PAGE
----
On Wednesday at noon Eastern, Future Tense will host an hourlong online discussion about the relationship between the U.S. government, national security, and private industry. When in 1791 Treasury Secretary Alexander Hamilton presented his plan to Congress to develop a U.S. manufacturing sector, he kick-started a debate about the role of the federal government in industrial policy that has run consistently through the history of the republic. In recent years, though, despite the examples of industrial policy enthusiasts like Abraham Lincoln and Dwight D. Eisenhower, the prevailing political climate--driven by the Tea Party's influence on congressional Republicans--has been to largely reject the idea that government should "interfere" with the free market at all. In practice, the federal government has continued a wide range of measures that support industry, especially in the defense sector. Nevertheless, such has been the political climate that even the Obama administration's investments to promote recovery from the 2008 financial crisis (especially under the 2009 American Recovery and Reinvestment Act) became the fodder for bitter partisan controversy, with 2012 vice presidential candidate Paul Ryan declaring during the campaign that "the big problems we have today … [is] … [p]icking winners and losers in the economy through spending, through tax breaks, through regulations does not work." As a result, not only has there been a lack of public discussion, beyond a small group of academic and think tankers, about how the U.S. should run its industrial strategy, but there has been even less effort to optimize the federal government's ability to do that.
This article is part of the Future Agenda, a series from Future Tense in which experts suggest specific, forward-looking actions the new Biden administration should implement. On Wednesday, Feb. 3, at noon Eastern, Future Tense will host an online event to discuss what science, technology, health, and energy priorities the Biden administration should pursue. We still don't have all the technologies we need to address climate change. Fortunately, the incoming Biden administration might have the biggest opportunity in more than a decade to drive innovation in climate-friendly technologies. In December, for example, Kairos Power announced plans to build a prototype of its novel salt-cooled high-temperature nuclear reactor at the East Tennessee Technology Park, a campus of Oak Ridge National Laboratory.
When people hear about the race for Artificial Intelligence (AI) dominance, they often think that the main competition is between the US and China. After all, the US and China have most of the largest and most well funded AI companies on the planet, and the pace of funding, company growth, and adoption doesn't seem to be slowing anytime soon. However, if you look closely, you'll see that many other countries have a stake in the AI race, and indeed, some countries have AI efforts, funding, technologies, and intellectual property that make them serious contenders in the jostling for AI dominance. In fact according to a recent report from analyst firm Cognilytica, France, Israel, United Kingdom, and the United States all are equally strong when it comes to AI, with China, Canada, Germany, Japan, and South Korea equally close in their AI strategic strength. AI startups are raising more money than ever.
This post was featured in our Cognilytica Newsletter, with additional details. When people hear about the race for Artificial Intelligence (AI) dominance, they often think that the main competition is between the US and China. After all, the US and China have most of the largest and most well funded AI companies on the planet, and the pace of funding, company growth, and adoption doesn't seem to be slowing anytime soon. However, if you look closely, you'll see that many other countries have a stake in the AI race, and indeed, some countries have AI efforts, funding, technologies, and intellectual property that make them serious contenders in the jostling for AI dominance. In this newsletter, we'll take a look at how countries are strategically positioned with regards to their AI capabilities and ambitions, and see if AI is truly like that of the space race or simply like any other technology trend we've seen come and go.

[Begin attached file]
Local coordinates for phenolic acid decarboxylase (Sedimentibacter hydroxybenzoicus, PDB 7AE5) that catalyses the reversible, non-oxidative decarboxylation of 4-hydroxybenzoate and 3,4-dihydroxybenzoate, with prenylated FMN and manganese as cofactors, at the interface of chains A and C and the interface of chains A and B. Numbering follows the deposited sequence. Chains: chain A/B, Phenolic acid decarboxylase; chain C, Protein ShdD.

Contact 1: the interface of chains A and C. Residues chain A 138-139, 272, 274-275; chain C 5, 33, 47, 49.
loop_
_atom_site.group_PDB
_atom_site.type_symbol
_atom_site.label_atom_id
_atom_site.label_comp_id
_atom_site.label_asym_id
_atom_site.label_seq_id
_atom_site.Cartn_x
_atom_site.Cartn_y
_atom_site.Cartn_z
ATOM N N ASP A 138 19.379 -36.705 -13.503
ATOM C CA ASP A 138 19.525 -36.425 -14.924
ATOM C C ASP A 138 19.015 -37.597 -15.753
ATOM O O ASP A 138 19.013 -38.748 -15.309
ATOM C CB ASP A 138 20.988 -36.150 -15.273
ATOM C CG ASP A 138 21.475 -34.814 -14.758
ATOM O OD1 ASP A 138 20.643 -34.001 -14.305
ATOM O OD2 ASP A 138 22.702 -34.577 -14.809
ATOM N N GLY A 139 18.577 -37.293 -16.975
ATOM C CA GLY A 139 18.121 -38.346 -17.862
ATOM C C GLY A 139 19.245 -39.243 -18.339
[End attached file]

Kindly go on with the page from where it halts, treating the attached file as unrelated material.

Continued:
Imagine a world without the internet, a Google search engine, magnetic-resonance imaging, or the Human Genome Project—a sampling of American innovations that, like many scientific tools and research efforts, evolved from U.S. R&D investments. Until Congress recently boosted federal R&D funding as a share of the U.S. economy, such investments had been on the decline—sliding from a high just shy of 1.9% of the gross domestic product in 1964 to 0.62% of the nation's gross domestic product (GDP) in 2018—impeding scientific advances, slowing innovation, and clipping the nation's share of global R&D funding at a time when the country faces challenges, economic and human, triggered by coronavirus disease 2019 (COVID-19). The American Association for the Advancement of Science presented recommendations on how to advance scientific discovery, expand innovation, drive economic advancement, and ensure the scientific community supports opportunities for all at the “Fueling American Innovation and Recovery” hearing held by the U.S. House of Representatives Budget Committee on 8 July. Sudip Parikh, AAAS CEO and executive publisher of the Science family of journals, was among the expert witnesses at the hearing that examined ways to reinvigorate U.S. economic competitiveness, renew federal investment in scientific R&D, and address the global pandemic. Since 1995, the global ranking of U.S. R&D investment as a percentage of its GDP slipped from 4th to 10th place, said House Budget Committee Chairman John Yarmuth during the hearing. The United States now lags behind competitors such as South Korea, Taiwan, Japan, and Germany in R&D investments, said Deborah L. Wince-Smith, president and CEO of the Council on Competitiveness, during her testimony at the House Budget Committee hearing. Yarmuth warned that delays in scientific research projects as well as other economic challenges triggered by COVID-19 could diminish the U.S. position as a leader of global R&D funding. Updating a long-standing framework that guides federal investment in scientific research, ensuring effective coordination of federal responses to the crises facing the nation, and committing to provide scientific evidence to propel racial equity in science and national policy-making formed the core of Parikh's recommendations to the panel. Parikh pointed to research that found U.S. R&D as a share of GDP is well below its historic peak and below the current investment levels of nine other countries. U.S. funded R&D projects drive innovation forward. The crises at hand require a federal investment of 1.9% of GDP, a level that represents an annual funding increase of 11% in scientific R&D, said Parikh. Support for the full spectrum of innovation is needed, including “fundamental science, mission-driven technology, useful knowledge programs to meet local, national and international needs with the federal government as a key partner,” said Parikh. New approaches to R&D funding models and networks should be explored, including “project grants, people-centered grants, teams and hubs, and prizes.” “Broadly, federal research is effective in producing discoveries that lead to high-impact, novel inventions, often in technology areas that have not yet received much industry attention,” said Parikh. AAAS tracks administration and congressional appropriations through the R&D Budget and Policy program, an outreach effort that keeps scientists and policy-makers informed through regular analyses, reports and media outreach. AAAS also engages in advocacy efforts to address executive branch and congressional actions that pose negative consequences for U.S. scientific research activities. AAAS has issued, for instance, statements on the U.S. withdrawal from the World Health Organization, which collaborates across borders to support human health, and an administration proposal to limit the participation of international students at U.S. academic institutions despite a long history of important scientific contributions that foreign national students have made to the U.S. scientific enterprise. “From the beginning, the Trump administration has taken a hard-fiscal line on most research and development programs, favoring Department of Defense technology development and acquisition at the expense of basic and applied research, even Defense research activities,” noted Matthew Hourihan, director of the AAAS R&D Budget and Policy Program. In fiscal year 2017, Congress rejected steep spending cuts outlined in the administration's budget proposal and instead adopted significant spending increases, particularly for the Department of Energy's Office of Science for basic science and R&D programs. By fiscal year 2020, congressional R&D increases stood as a rebuttal to the president's consistent budget reduction proposals that sought more than $12 billion in spending to be shed from federal basic and applied research programs, according to a 2019 analysis by the AAAS R&D Budget and Policy Program. Federal R&D investment supports government laboratories, research activities at federal agencies, academic institutions, and private-sector facilities to drive U.S. scientific advances. The 2020 fiscal year spending package Congress approved dedicated the largest funding increases to the life sciences, particularly for the National Institutes of Health's basic research on human health and related topics, and made low-carbon energy and space exploration programs the second-largest funding recipients, as documented by the AAAS R&D Budget and Policy dashboard that tracks congressional appropriations trends across the scientific enterprise. Despite the rise in the levels of federal R&D funding from 2000 to 2017, “the share of total U.S. R&D funded by the federal government declined from 25% to 22%,” according to “The State of U.S. Science and Engineering,” which highlights the 2020 “Science and Engineering Indicators,” a suite of reports that provide findings on thematic scientific topics. The National Science Board is required to deliver the findings to Congress and the president every 2 years. The business sector and U.S. academic institutions of higher education have stepped up financial support for R&D programs and activities, aware that R&D investments often spark novel scientific knowledge that, in turn, opens new research avenues, contributes to the training of young scientists, and helps fuel the U.S. economy. The business sector plays the most prominent role, having outpaced federal R&D funding to become primarily responsible for the rise in R&D support since 2000. Universities and colleges are the second-largest contributors to R&D and play an important role in the progress of the nation's overall R&D activities by funding more than half of both U.S. basic research and the training of incoming scientists and engineers, according to the 2020 “Science and Engineering Indicators.” Yet, the combination of an overall decline in state support for public universities and colleges, and a leveling off of federal R&D funding for academic institutions at an annual $30 billion, risks a weakening of the United States' standing in innovation, reports suggest. More encouraging, federal science and engineering support for historically black colleges and universities delivered HBCUs a 5.4% R&D funding increase for research and experimental development, according to the National Center for Science and Engineering Statistics. Joining Parikh and Wince-Smith at the House hearing were two other expert witnesses, including Paul Romer, a Nobel-Prize winning economist and professor at New York University. Romer called on U.S. universities to give talented science and technology students a larger voice and leeway to pursue their own innovative ideas, not just those of professors. He said science and engineering degree fellowships should be granted to highly talented undergraduates to help expand U.S. innovation. Economist Willy Shih, a professor at Harvard Business School, said the COVID-19 pandemic has exposed U.S. reliance on other nations for equipment, devices, and pharmaceuticals, a reality that requires expanded federal investment in basic scientific research and direct stimulus spending for technology investments. “If the United States does not make needed investments in its future, increase its scope and rate of innovation, its fundamental capacity to grow its economy, create jobs, maintain national security, solve societal challenges and provide a social safety net, it will continue to erode—and its geopolitical leadership will be at increasing risk,” said Wince-Smith.